Last week, The Intercept detailed a GCHQ campaign that compromised Gemalto's system to harvest and store the encryption keys that protect SIM cards. Once successful, the program would have allowed intelligence agencies to decrypt cell phone signals in mid-air or implant malware remotely into any phone with a Gemalto SIM card. Gemalto is the largest SIM card maker on the planet — it manufactures 2 billion SIM cards a year for more than 450 wireless carriers across the world, including AT&T, Sprint, and Verizon. Any compromise would have global implications.
Today, Gemalto presented the findings of its investigations into the alleged hackings. While the manufacturer says it has reasonable grounds to believe that an operation by NSA and GCHQ "probably happened," the company claims that the attacks only breached its office networks, and "could not have resulted in a massive theft of SIM encryption keys."
Gemalto says the spy networks "could not" have stolen a massive number of its SIM encryption keys
The Intercept says that operations orchestrated by spy networks to obtain the encryption keys took place between 2010 and 2011, the same two years that Gemalto identified "two particularly sophisticated intrusions." But Gemalto says that by that time, it had already "widely deployed a secure transfer system," that made obtaining the keys difficult, claiming that "only rare exceptions to this scheme could have led to theft." If those rare cases were to occur, Gemalto says GCHQ and the NSA would only be able to spy on communications sent over old 2G networks anyway — 3G and 4G connections are not vulnerable to the method of attack the agencies would be using.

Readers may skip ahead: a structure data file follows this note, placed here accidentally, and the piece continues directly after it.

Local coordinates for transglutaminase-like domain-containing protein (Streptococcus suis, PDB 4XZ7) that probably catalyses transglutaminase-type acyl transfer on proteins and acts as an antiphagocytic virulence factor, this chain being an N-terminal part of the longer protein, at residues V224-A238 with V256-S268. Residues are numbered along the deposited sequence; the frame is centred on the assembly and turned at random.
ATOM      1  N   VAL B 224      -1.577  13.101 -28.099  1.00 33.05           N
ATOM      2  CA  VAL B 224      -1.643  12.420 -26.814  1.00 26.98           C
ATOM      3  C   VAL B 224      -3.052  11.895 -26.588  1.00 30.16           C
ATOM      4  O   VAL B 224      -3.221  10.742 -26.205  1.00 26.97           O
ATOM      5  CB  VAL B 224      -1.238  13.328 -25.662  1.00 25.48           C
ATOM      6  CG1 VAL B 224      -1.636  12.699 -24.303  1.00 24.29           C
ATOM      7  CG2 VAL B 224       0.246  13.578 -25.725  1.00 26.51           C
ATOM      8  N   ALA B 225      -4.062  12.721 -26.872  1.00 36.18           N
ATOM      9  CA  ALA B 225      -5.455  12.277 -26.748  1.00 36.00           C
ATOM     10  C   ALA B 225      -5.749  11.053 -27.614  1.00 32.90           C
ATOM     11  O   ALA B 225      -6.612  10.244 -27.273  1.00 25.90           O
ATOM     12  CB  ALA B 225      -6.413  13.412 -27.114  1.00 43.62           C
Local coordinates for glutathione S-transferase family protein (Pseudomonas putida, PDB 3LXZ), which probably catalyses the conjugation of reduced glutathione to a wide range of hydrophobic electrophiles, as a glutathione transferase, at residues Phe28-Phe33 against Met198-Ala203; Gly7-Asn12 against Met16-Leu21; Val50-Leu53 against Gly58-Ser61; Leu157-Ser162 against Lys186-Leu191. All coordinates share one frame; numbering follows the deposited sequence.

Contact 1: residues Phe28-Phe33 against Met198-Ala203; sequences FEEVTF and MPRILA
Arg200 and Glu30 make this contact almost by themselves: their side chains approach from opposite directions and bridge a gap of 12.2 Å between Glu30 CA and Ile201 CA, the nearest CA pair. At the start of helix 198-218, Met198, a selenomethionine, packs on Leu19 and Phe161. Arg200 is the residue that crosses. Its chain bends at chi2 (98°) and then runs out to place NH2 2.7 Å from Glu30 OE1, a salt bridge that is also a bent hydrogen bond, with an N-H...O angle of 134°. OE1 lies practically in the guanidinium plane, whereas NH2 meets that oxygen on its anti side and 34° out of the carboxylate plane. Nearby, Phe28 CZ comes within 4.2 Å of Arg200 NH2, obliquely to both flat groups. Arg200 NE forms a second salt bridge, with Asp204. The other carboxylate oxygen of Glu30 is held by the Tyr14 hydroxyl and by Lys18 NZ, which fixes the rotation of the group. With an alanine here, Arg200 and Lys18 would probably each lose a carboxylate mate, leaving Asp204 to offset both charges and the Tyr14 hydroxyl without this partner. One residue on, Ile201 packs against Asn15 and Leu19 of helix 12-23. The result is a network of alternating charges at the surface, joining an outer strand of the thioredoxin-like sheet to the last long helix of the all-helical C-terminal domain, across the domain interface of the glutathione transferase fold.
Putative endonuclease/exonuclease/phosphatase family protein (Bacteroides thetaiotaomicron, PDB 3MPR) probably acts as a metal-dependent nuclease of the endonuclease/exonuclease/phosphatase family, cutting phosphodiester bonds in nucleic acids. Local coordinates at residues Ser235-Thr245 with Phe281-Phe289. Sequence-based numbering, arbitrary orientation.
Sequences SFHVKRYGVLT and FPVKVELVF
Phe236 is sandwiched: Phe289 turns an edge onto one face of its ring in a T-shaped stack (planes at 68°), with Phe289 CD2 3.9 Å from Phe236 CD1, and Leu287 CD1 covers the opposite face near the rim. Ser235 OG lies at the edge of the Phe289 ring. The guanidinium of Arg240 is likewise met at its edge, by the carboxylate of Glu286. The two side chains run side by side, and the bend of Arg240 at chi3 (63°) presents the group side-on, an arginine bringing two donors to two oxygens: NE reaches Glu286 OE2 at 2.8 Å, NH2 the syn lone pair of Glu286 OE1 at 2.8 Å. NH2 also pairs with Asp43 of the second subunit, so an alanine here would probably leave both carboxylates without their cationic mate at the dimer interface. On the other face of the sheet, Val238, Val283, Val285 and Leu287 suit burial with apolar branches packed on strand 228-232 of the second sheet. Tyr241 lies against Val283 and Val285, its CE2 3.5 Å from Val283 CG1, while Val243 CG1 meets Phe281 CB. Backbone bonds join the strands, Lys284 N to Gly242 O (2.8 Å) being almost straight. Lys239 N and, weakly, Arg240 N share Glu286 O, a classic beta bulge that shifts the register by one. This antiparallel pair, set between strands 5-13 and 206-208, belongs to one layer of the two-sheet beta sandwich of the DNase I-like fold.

Last week's report claims that attacks were aimed at mobile operators in Afghanistan, Yemen, India, Serbia, Iran, Iceland, Somalia, Pakistan and Tajikistan. In the case of Pakistan, The Intercept's documents say that the method of interception the attackers were using failed to produce results. Gemalto says its highly secure data exchange method, which it claims prevents attackers from being able to collect keys, was live in the country at the time.
Spy agencies reportedly targeted several groups for SIM data
The Intercept's report focuses on Gemalto as the source of what it calls "massive key theft," but the company says that it was one of several parties targeted by GCHQ and the NSA for the collection of SIM data. "Gemalto has never sold SIM cards to four of the twelve operators listed in the documents," it says, making specific reference to a Somali carrier it has never done business with from whom 300,000 keys were reportedly stolen. Another document showed a list of personalization centers in Japan, Colombia, and Italy — countries in which Gemalto says it had no such centers at the time.
Instead, Gemalto says that were there indeed a "massive theft" of SIM encryption keys, the blame is more likely to fall away from SIM suppliers such as itself. The company claims its encryption methods were strong enough to ward off the reported attacks from international spy agencies, but points out that in The Intercept's documents, only two percent of the 1,719 exchanges of encryption keys came from SIM suppliers. The remaining 98 percent came from other groups.